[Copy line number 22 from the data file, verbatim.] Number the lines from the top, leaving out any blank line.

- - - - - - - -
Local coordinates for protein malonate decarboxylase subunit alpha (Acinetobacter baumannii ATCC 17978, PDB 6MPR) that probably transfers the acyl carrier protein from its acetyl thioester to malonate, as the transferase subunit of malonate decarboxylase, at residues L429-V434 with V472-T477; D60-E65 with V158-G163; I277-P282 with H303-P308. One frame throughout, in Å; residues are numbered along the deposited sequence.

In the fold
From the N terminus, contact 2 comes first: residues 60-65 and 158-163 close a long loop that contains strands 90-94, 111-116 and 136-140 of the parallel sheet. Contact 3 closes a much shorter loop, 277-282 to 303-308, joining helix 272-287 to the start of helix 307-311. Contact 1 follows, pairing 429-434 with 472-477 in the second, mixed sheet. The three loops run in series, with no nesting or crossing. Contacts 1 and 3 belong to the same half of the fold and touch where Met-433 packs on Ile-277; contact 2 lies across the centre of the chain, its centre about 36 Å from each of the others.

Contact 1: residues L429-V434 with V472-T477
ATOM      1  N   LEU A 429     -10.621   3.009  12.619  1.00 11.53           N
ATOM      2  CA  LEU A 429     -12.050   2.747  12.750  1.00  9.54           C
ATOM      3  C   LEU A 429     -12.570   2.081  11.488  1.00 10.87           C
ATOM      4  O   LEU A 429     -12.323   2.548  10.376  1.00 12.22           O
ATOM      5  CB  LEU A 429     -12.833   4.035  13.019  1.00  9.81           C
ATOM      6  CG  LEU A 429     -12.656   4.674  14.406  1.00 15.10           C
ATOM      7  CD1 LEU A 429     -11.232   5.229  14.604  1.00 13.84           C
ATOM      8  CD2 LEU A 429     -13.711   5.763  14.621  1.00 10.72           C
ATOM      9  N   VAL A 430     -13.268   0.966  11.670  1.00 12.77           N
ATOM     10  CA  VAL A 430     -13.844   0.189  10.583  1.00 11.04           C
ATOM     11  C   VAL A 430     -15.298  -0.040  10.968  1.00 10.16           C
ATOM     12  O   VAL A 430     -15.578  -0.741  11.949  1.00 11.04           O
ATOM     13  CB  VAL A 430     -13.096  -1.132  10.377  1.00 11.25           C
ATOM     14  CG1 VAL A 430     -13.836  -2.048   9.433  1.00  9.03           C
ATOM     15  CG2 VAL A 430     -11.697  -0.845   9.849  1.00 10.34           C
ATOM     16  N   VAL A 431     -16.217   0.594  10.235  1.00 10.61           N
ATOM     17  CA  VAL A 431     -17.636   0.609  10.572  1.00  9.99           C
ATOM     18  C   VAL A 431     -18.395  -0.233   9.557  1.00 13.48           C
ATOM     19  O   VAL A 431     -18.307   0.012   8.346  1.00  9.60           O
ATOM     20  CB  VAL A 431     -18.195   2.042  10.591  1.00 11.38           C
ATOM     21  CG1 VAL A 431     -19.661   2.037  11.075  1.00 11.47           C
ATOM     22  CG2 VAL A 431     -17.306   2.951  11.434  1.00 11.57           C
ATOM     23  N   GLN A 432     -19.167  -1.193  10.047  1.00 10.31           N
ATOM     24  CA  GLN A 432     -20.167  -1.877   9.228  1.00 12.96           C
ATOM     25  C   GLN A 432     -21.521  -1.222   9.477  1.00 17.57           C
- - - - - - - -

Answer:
ATOM     18  C   VAL A 431     -18.395  -0.233   9.557  1.00 13.48           C